The defendant will get transferred to drive a different Mathews school bus.
BY JORDAN COHEN
GIRARD — Mathews school-bus driver Kathy Kotanichek, accused of referring to a Lebanese- American child on her bus as a “terrorist,” was found guilty of disorderly conduct Wednesday but will keep her job, according to a settlement worked out by both sides.
Kotanichek, of Burghill, had been suspended for three days without pay last November after her comments were recorded on the bus videotaping system.
Carol Lynne Sassya, Vienna, the student’s mother, subsequently filed charges of endangering children and disorderly conduct against Kotanichek in Girard Municipal Court, whose jurisdiction includes Vienna Township.
After backroom negotiations between the two sides that lasted nearly six hours, Judge Michael Bernard dismissed the endangering-children charge. Conviction could have carried penalties of up to six months in jail and a $1,000 fine.
The judge found Kotanichek guilty of the lesser charge after she pleaded no contest. He fined her $150.
“Actions by this woman toward my children were cowardly,” Sassya told the judge before his ruling. “She should never be allowed to do this again and should stay from my children.”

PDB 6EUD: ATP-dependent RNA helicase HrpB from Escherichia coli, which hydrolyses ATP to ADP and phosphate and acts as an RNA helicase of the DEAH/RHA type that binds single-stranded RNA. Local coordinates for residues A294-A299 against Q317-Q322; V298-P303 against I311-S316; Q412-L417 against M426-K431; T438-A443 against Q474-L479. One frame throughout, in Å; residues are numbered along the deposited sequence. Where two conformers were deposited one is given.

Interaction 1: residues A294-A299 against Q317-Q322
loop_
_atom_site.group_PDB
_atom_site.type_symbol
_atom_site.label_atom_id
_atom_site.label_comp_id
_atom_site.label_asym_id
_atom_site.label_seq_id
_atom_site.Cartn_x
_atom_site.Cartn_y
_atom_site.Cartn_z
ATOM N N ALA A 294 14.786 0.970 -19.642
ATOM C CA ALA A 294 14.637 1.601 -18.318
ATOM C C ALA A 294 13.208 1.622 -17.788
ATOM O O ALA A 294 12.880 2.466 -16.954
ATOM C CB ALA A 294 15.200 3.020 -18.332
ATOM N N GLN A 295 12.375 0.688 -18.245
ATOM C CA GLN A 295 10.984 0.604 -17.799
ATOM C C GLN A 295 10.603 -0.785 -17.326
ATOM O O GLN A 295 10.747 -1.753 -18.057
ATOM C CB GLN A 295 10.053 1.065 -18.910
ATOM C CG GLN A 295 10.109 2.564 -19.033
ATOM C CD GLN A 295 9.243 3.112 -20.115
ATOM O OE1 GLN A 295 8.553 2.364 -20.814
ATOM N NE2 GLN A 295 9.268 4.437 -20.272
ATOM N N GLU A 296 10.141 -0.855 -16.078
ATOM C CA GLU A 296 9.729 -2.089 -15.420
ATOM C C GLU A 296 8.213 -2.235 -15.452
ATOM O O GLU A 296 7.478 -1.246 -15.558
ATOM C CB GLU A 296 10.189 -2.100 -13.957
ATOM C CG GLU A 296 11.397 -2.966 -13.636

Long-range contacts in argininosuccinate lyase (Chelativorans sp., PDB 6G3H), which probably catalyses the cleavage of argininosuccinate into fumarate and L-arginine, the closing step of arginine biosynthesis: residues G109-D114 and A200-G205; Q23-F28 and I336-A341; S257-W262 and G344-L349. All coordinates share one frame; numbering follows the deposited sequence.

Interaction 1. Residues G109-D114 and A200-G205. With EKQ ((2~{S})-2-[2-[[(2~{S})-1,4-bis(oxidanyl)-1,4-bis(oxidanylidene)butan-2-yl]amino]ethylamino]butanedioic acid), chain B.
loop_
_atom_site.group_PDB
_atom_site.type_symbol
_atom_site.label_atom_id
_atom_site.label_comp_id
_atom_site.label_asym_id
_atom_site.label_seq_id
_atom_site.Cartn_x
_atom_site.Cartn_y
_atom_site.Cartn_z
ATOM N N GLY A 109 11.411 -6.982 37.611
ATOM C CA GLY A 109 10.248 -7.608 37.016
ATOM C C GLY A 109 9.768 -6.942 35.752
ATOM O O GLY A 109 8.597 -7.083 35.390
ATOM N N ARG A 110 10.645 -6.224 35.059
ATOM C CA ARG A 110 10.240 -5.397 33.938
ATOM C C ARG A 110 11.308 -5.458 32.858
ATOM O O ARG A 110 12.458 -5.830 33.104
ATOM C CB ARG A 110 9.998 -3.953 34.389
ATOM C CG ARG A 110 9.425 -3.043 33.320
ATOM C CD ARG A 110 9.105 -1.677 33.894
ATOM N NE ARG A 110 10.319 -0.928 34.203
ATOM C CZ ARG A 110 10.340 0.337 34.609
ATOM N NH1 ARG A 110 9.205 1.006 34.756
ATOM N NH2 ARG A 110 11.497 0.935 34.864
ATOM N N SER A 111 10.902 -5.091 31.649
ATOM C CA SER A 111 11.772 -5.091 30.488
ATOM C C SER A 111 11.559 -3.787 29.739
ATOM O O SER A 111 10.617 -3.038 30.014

Kotanichek’s attorney, Robert Platt, said the more serious charge was dropped due to “lack of evidence.” The attorney said that under the agreement, Kotanichek will not lose her job and eventually will be assigned another bus route.
Kotanichek said she would not talk on the advice of her attorney.
Since her suspension, Kotanichek has been reassigned to work in the bus garage. She is also prohibited by a civil-protection order from having any contact with Sassya’s children till mid-April.
As part of the settlement, the order will be extended to five years when it is presented before a magistrate in Trumbull Common Pleas Court this afternoon.
The incident clearly divided residents of the Mathews district. At a Feb. 18 board of education meeting, supporters of Sassya and Kotanichek filled the high school cafeteria during an emotional session in which representatives of both sides voiced their feelings to board members.
Sassya, who had earlier called for Kotanichek to be fired, indicated she could accept the decision.
“There will be no more comments from her and no more [attempts] to intimidate my children,” Sassya said. “This is a victory for my family.”
Mathews Superintendent Lee Seiple had been summoned to participate during the negotiations that led to the plea and settlement.
Attorneys for both sides indicated that Seiple, who had earlier indicated conviction would likely mean dismissal for Kotanichek, would go along with the agreement
Subsequent messages left for Seiple after the conclusion of the court case were not returned.